“Hey, come on, Troy,” the [Bard]—no, Rose—said. “He’s kind of weird, but this kind of thing isn’t completely unheard of. I hear some adventurers do jobs like this. I don’t think he would just stand there offering when he could attack us.”

“…fine,” Troy said, turning away from her. Was he blushing? “You better lead us right, uh…”

“Tour guide is fine,” I said. “Lucas, if you’d prefer, but I don’t mind.”

“Tour guide,” Troy decided. “If you trick us, I’ll make sure you regret it.”

That probably would’ve been a lot more intimidating coming from someone that wasn’t wearing the equivalent of a T-shirt and a pair of shorts.

“Sure, sure,” I said. “Come on. Let’s get going.”

The first iteration of this dungeon was still pretty basic. There were only three rooms past the entrance. I’d run out of mana to use [Spawn Monster] any more times, and I hadn’t wanted my first work to be huge and grand before I could even figure out what I wanted to do with the place. I’d learned that killing the snakes restored my mana some, but I hadn’t actually gained any yet.

As such, it stayed modest, but I’d kept it true to my design principles, slowly increasing in difficulty with no two rooms the same. The first room just had monsters, the second added in traps, and the last one mixed it up with a single final boss.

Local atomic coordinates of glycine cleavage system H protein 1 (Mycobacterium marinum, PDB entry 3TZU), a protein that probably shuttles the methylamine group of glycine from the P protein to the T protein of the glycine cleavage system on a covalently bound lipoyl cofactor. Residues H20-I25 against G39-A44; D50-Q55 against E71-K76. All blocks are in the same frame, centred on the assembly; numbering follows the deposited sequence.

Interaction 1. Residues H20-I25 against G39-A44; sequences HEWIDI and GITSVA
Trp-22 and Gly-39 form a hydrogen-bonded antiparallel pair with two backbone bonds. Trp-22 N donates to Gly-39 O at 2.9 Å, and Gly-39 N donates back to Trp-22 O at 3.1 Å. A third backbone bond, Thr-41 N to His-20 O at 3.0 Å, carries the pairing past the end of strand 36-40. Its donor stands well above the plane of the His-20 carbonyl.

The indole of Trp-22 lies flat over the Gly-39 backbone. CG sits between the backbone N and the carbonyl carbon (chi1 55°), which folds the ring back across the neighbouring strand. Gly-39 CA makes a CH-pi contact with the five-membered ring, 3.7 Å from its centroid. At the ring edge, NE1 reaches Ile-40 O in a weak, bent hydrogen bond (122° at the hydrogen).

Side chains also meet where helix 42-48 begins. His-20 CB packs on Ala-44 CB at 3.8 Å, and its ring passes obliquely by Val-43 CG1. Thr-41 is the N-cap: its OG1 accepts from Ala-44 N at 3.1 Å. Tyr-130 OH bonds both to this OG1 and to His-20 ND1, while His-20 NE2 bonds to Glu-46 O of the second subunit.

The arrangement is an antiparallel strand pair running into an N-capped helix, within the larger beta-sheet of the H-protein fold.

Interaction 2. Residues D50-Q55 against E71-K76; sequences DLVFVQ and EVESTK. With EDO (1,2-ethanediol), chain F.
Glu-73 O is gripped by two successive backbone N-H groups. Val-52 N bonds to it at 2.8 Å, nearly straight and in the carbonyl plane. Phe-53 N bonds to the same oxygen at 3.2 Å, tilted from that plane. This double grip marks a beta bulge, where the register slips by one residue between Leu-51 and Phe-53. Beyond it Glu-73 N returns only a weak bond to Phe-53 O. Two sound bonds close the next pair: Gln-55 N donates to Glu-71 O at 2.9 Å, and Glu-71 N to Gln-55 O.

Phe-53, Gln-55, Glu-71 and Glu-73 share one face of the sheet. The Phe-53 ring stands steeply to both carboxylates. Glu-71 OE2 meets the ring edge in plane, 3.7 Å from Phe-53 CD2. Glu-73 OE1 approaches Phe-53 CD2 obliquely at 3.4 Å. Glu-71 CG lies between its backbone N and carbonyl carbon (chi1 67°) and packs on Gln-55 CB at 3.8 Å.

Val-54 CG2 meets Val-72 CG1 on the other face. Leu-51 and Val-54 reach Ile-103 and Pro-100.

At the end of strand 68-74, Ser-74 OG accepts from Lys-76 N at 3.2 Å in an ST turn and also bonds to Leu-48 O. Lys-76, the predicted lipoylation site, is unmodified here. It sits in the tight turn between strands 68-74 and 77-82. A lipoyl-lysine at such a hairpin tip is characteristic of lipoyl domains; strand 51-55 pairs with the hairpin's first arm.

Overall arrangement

“Welcome to this dungeon’s first room!” I announced, not having crossed the threshold into the room proper. “There’s enemies and challenging terrain to deal with. Be wary—the enemies are venomous snakes, and they will bite.”

“I can deal with snakes no sweat,” Rose snorted. “We get those at home all the time.”

“Be my guest,” I said, gesturing at the door-like tunnel I’d created. “Come on in.”

“You’re not going in first?”

“Nope. I’m a guide, not a fighter.” That part was at least partially true.

Rose glanced at me suspiciously, but she gestured towards her party anyway, and the three of them made their way through the entrance.

Almost immediately, I heard one of the boys—was it Ryan or Troy? I couldn’t quite tell—screech. It took everything I had to stifle a laugh before stepping in myself.

The first room wasn’t that large yet, maybe thirty feet by thirty feet, but I’d made up for the size by adding obstacles. There were stone poles placed at regular intervals of around five feet, and elevated platforms abounded, sticking out from walls and poles. It wasn’t a lot of walkable ground, but it did give quite a bit of room for the snakes—the only monster I’d figured out how to spawn consistently—to climb around and pounce from.